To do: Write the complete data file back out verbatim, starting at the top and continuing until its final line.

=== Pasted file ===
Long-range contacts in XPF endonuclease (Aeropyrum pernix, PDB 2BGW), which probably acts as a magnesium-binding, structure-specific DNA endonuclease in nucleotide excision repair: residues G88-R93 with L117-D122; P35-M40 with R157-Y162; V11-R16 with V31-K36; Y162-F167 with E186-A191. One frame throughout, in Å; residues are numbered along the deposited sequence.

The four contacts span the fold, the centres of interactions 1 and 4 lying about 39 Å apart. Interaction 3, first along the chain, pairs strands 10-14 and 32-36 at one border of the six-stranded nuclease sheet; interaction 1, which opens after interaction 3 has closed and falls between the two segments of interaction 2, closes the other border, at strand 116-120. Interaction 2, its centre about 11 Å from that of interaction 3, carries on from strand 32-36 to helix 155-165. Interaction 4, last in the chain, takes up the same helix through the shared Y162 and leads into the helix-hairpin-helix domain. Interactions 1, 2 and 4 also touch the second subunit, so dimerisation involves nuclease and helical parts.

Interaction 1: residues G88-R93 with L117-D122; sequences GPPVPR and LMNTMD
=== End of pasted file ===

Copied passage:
Long-range contacts in XPF endonuclease (Aeropyrum pernix, PDB 2BGW), which probably acts as a magnesium-binding, structure-specific DNA endonuclease in nucleotide excision repair: residues G88-R93 with L117-D122; P35-M40 with R157-Y162; V11-R16 with V31-K36; Y162-F167 with E186-A191. One frame throughout, in Å; residues are numbered along the deposited sequence.

The four contacts span the fold, the centres of interactions 1 and 4 lying about 39 Å apart. Interaction 3, first along the chain, pairs strands 10-14 and 32-36 at one border of the six-stranded nuclease sheet; interaction 1, which opens after interaction 3 has closed and falls between the two segments of interaction 2, closes the other border, at strand 116-120. Interaction 2, its centre about 11 Å from that of interaction 3, carries on from strand 32-36 to helix 155-165. Interaction 4, last in the chain, takes up the same helix through the shared Y162 and leads into the helix-hairpin-helix domain. Interactions 1, 2 and 4 also touch the second subunit, so dimerisation involves nuclease and helical parts.

Interaction 1: residues G88-R93 with L117-D122; sequences GPPVPR and LMNTMD